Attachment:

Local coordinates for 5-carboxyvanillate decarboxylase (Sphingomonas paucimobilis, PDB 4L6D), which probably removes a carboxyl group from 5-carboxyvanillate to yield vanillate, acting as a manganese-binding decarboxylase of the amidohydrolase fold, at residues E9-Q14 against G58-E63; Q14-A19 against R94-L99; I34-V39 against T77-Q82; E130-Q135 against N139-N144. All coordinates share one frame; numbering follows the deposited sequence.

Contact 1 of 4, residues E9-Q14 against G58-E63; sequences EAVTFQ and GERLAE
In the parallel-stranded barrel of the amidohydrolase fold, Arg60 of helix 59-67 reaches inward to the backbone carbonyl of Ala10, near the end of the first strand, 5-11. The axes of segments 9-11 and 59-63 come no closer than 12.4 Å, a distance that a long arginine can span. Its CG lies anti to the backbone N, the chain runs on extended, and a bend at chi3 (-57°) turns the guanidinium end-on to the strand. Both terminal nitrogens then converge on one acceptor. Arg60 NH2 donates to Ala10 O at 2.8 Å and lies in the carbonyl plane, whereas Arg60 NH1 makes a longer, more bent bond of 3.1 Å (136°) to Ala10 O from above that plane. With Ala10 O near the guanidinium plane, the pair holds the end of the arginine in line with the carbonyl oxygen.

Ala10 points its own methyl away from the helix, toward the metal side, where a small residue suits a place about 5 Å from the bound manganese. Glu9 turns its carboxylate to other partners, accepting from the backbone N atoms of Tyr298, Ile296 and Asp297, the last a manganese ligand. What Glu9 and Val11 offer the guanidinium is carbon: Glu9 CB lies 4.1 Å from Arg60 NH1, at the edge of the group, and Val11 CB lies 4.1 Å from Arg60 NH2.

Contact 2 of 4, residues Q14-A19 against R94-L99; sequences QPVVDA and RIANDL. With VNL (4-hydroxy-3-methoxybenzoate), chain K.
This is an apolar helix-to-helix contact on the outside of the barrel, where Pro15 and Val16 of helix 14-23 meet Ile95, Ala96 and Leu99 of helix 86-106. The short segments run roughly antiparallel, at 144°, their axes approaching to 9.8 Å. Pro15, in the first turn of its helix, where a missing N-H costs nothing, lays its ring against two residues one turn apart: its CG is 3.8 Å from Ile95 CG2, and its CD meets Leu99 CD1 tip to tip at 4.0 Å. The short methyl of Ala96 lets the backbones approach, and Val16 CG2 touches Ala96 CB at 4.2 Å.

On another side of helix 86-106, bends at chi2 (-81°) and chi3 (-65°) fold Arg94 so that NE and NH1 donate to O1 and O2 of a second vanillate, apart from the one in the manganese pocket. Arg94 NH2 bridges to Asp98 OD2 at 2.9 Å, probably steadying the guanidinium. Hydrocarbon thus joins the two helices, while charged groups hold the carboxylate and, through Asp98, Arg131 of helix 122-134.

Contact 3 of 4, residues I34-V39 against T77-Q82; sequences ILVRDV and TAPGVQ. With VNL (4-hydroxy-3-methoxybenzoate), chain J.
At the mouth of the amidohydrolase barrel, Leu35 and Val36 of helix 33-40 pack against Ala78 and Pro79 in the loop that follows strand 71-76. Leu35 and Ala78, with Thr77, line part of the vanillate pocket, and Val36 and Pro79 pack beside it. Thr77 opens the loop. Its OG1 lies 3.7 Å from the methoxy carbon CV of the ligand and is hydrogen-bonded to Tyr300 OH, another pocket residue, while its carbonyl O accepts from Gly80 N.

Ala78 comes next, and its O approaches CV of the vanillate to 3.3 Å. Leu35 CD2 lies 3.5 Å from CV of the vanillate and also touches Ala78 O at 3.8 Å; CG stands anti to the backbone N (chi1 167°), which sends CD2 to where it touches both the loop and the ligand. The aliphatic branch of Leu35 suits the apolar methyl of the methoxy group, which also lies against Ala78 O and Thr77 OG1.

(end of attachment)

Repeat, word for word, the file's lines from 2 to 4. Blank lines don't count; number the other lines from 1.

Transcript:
Contact 1 of 4, residues E9-Q14 against G58-E63; sequences EAVTFQ and GERLAE
In the parallel-stranded barrel of the amidohydrolase fold, Arg60 of helix 59-67 reaches inward to the backbone carbonyl of Ala10, near the end of the first strand, 5-11. The axes of segments 9-11 and 59-63 come no closer than 12.4 Å, a distance that a long arginine can span. Its CG lies anti to the backbone N, the chain runs on extended, and a bend at chi3 (-57°) turns the guanidinium end-on to the strand. Both terminal nitrogens then converge on one acceptor. Arg60 NH2 donates to Ala10 O at 2.8 Å and lies in the carbonyl plane, whereas Arg60 NH1 makes a longer, more bent bond of 3.1 Å (136°) to Ala10 O from above that plane. With Ala10 O near the guanidinium plane, the pair holds the end of the arginine in line with the carbonyl oxygen.

Ala10 points its own methyl away from the helix, toward the metal side, where a small residue suits a place about 5 Å from the bound manganese. Glu9 turns its carboxylate to other partners, accepting from the backbone N atoms of Tyr298, Ile296 and Asp297, the last a manganese ligand. What Glu9 and Val11 offer the guanidinium is carbon: Glu9 CB lies 4.1 Å from Arg60 NH1, at the edge of the group, and Val11 CB lies 4.1 Å from Arg60 NH2.